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MLB Playoff Picture: Biggest Worry for Each Division Leader

Heading into the final weeks of the MLB season, about half of the division races are all but wrapped up. The Houston Astros, Toronto Blue Jays and St. Louis Cardinals are the three division leaders with a sub-five-game lead.

In this slideshow, we’ll discuss each division leader’s biggest concern for either the rest of the season, or the postseason. Even if its lead is seemingly infallible, each team has a concern moving forward.

Be sure to leave your thoughts on each division leader’s biggest concern in the comments section.

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MLB Playoff Picture: Why Joey Gallo Could Make a Difference

September is here, and with it comes pennant-chase baseball and prospect call-ups. Not many prospects are gifted with the opportunity to immediately step in and take on a prominent role with a team competing for the postseason, so we’ve highlighted one player with the best opportunity to do that: Joey Gallo of the Texas Rangers.

Gallo was already called up earlier this season and turned in a mostly mediocre performance. Regarded as one of the top prospects in all of baseball because of his otherworldly power, Gallo also features an otherworldly strikeout rate.

During his first tenure with the Rangers, Gallo mostly filled in for injured third baseman Adrian Beltre and injured left fielder Josh Hamilton. Gallo provided some pop, homering in each of his first two games, but was sent to Triple-A when the roster got healthy.

Gallo was up for almost the entire month of June, giving us a decent enough time to dissect what he did at the big league level.

The numbers aren’t particularly good: just two games with multiple hits, five home runs, a .218 batting average and 43 strikeouts in just 87 at-bats.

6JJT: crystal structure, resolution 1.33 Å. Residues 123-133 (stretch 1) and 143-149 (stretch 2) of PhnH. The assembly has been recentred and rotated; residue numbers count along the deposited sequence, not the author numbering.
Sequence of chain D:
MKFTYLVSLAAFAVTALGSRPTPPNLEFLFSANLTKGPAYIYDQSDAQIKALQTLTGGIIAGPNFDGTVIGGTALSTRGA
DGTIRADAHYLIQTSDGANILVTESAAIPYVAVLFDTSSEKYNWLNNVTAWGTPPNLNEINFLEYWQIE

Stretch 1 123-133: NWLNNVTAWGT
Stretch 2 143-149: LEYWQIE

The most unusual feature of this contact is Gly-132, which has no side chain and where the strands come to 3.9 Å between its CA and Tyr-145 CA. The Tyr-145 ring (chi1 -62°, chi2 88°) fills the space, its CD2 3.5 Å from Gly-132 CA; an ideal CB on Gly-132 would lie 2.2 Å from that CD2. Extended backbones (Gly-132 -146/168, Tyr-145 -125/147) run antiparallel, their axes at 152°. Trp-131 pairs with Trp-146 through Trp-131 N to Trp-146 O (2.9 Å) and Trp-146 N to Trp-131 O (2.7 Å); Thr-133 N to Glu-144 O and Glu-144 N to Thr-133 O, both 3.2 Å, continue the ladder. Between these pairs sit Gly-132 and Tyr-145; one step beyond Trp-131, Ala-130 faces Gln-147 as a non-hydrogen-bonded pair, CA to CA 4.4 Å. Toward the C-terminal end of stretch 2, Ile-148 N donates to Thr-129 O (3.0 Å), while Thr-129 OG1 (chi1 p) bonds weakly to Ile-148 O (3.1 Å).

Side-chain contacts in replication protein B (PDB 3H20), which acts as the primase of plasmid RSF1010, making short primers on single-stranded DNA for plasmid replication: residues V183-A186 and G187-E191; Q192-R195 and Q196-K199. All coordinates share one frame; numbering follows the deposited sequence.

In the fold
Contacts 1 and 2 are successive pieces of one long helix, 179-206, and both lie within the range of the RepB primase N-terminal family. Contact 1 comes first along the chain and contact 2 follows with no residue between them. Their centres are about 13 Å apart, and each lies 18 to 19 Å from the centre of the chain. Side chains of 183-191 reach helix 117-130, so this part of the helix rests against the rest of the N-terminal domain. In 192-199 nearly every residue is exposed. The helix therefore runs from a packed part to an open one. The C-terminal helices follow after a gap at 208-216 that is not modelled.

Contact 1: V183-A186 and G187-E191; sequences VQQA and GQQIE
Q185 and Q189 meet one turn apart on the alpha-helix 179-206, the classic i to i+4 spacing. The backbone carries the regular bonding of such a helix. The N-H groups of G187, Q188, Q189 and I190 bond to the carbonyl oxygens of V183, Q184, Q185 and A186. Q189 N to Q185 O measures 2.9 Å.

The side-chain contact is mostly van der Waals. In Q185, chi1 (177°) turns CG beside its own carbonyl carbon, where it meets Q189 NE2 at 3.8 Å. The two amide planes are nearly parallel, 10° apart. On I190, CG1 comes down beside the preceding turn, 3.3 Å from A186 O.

So why is Gallo a player who could make a difference? Here are a couple of reasons.

Firstly, we already mentioned his enormous potential.

According to MLB Pipeline, which ranks and discusses prospects, Gallo is the sixth-best prospect in baseball. He’s ranked so highly because on the 20-80 scouting scale, Gallo’s power rates as an 80.

But he has other discernible skills as well.

While Gallo’s fielding rates as a below-average 40, his arm is a 70, making him a decent option, or at least not a liability, at the hot corner defensively. He’s certainly not going to win any Gold Gloves, but he can handle his own.

At the plate, we’ve seen Gallo’s tremendous raw power on display, and we’ve seen his horrible plate-discipline as well.

Taking away the power rating of 80, Gallo’s overall hit tool rates as a 45, which is slightly below average to average.

A player with Gallo’s potential can always be a possible difference-maker if he has one thing: opportunity.

That’s the second reason why Gallo could make an impact on the Rangers’ playoff chances. To put that into name form, Josh Hamilton.

Hamilton is one of the more injury-prone players in baseball, and Gallo has already been featured in left field to spell Hamilton earlier this season. Even if Hamilton were to remain healthy, Gallo’s ability to play corner infield and outfield, as well as the chance to have his power as a pinch hitter, could make him at least a valuable bench player.

All it takes is a hot streak, and in the minors at least, Gallo has shown the ability to mash, hitting 127 home runs in just 383 games.